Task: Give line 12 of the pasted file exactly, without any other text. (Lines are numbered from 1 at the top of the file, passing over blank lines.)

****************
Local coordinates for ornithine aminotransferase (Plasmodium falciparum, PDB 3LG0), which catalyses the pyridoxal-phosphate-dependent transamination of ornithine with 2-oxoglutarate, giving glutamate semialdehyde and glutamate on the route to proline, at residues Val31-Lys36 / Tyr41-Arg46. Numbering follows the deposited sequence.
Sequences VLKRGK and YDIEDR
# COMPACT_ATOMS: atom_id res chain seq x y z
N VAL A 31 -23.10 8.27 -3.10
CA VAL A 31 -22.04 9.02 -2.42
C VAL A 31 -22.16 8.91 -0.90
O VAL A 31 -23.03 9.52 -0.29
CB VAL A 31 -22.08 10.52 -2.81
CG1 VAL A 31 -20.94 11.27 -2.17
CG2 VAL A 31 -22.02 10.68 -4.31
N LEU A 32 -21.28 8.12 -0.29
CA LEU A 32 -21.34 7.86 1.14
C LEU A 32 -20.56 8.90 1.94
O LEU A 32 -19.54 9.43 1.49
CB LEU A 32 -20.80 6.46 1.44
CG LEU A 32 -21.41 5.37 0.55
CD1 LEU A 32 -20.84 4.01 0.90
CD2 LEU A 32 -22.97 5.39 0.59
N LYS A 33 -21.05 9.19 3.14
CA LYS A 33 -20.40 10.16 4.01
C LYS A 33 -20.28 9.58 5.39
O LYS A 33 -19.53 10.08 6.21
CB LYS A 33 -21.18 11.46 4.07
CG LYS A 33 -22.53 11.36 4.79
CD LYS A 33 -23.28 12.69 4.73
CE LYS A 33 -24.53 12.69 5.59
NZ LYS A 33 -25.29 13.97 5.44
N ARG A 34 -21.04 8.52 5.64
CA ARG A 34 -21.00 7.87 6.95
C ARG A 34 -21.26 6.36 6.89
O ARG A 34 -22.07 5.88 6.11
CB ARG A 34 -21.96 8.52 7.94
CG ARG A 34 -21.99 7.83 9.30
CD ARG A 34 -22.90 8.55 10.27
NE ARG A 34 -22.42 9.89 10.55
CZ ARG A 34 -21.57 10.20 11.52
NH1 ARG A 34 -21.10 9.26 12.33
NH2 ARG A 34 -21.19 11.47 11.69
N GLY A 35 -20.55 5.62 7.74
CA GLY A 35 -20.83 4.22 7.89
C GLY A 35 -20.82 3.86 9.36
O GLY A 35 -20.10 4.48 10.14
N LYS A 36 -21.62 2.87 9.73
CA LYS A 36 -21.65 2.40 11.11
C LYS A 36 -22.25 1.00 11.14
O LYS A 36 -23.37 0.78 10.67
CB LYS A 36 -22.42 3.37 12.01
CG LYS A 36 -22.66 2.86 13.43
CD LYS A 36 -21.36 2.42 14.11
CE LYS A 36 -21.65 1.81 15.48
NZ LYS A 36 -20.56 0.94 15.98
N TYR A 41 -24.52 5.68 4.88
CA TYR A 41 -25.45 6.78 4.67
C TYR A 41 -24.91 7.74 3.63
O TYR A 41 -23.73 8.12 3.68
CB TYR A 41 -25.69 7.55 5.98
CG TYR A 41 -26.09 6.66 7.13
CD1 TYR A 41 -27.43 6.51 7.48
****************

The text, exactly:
CA LEU A 32 -21.34 7.86 1.14